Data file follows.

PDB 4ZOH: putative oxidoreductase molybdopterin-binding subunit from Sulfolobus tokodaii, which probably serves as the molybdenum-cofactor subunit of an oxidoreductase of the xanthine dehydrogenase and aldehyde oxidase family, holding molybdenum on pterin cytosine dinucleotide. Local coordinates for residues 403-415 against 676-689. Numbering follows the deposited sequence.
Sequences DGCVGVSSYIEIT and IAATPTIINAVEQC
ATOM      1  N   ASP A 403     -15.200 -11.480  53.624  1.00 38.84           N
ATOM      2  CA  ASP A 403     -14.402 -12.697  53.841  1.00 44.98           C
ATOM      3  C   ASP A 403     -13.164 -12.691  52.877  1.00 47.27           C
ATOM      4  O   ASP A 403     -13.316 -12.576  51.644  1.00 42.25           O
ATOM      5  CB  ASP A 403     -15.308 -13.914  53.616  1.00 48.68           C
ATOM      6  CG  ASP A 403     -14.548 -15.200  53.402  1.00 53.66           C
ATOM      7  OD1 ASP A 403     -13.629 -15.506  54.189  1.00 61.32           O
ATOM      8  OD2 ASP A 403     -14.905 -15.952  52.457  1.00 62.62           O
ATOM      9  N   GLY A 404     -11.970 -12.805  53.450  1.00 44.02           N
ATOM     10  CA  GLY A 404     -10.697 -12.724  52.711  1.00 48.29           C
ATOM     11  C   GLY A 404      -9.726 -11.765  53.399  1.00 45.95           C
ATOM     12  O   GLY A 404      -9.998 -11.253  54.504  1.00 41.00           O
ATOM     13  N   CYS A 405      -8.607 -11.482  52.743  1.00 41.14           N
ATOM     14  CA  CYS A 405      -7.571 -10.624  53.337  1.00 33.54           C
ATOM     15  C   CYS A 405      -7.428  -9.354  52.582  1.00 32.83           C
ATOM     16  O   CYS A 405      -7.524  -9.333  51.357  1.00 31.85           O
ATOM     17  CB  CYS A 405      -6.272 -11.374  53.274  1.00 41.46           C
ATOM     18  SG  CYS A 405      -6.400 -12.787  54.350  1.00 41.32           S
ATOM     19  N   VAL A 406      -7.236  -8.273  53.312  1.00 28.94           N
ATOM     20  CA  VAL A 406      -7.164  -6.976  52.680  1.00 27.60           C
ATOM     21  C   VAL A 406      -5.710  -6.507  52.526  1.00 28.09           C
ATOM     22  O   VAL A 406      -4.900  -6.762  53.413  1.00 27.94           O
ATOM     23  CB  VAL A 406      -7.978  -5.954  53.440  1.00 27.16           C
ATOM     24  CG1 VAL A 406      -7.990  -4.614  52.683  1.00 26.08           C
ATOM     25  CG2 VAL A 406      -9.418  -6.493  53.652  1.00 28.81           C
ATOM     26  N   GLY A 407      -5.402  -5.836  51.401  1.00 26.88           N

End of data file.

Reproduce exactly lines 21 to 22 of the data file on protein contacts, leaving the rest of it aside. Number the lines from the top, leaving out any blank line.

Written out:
ATOM     19  N   VAL A 406      -7.236  -8.273  53.312  1.00 28.94           N
ATOM     20  CA  VAL A 406      -7.164  -6.976  52.680  1.00 27.60           C